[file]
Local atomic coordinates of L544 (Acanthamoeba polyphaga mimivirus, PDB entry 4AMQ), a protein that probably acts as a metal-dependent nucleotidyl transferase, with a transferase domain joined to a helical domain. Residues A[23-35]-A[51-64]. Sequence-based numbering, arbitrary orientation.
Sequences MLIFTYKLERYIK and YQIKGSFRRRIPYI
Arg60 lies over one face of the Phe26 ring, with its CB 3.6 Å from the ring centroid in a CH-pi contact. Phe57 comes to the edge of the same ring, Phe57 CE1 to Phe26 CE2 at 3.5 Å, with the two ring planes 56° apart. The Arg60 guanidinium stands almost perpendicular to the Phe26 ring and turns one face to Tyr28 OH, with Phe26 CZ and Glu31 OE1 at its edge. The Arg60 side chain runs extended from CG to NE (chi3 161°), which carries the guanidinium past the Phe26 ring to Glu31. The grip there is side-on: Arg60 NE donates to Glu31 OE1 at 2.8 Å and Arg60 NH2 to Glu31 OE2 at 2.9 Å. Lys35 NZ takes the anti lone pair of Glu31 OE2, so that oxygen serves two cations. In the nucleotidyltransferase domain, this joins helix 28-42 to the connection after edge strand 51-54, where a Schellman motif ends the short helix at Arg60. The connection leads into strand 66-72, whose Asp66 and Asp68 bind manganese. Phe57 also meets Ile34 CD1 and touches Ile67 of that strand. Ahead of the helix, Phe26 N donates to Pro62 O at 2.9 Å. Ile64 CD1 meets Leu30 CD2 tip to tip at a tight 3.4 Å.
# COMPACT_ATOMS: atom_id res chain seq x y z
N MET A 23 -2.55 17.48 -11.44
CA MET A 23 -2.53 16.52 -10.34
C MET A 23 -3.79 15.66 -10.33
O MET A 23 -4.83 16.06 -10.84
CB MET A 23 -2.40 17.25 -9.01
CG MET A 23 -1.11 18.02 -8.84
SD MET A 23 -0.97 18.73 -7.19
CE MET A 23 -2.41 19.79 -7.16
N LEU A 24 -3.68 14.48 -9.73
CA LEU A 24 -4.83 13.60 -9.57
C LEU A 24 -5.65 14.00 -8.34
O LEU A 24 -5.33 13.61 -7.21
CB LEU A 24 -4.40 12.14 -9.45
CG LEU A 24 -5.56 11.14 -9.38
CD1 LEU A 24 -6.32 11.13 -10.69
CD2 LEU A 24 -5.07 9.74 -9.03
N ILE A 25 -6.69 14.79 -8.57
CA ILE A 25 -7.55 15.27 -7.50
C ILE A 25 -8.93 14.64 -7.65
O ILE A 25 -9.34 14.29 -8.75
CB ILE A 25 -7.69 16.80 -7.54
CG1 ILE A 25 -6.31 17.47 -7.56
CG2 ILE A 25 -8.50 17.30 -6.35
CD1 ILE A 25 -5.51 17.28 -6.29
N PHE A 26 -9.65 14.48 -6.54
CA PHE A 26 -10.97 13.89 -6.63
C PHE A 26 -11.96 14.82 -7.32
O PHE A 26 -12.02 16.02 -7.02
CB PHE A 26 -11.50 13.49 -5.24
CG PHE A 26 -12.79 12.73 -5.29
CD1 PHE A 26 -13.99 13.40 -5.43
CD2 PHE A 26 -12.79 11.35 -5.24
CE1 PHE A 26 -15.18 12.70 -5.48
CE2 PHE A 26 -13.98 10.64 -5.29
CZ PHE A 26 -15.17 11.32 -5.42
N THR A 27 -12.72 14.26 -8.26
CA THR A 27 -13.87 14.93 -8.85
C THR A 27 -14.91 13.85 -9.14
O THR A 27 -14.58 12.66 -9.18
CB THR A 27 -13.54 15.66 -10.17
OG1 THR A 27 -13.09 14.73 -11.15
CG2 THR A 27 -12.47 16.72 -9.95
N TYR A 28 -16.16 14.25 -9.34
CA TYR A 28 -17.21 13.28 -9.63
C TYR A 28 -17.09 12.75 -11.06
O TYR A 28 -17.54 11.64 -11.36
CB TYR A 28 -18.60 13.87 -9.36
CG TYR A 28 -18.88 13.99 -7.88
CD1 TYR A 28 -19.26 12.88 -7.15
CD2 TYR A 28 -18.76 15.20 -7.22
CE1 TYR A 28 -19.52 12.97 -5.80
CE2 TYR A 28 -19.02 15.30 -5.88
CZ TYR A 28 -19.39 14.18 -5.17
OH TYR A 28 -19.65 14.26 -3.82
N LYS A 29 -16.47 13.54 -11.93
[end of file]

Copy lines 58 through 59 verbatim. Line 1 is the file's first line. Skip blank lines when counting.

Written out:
OH TYR A 28 -19.65 14.26 -3.82
N LYS A 29 -16.47 13.54 -11.93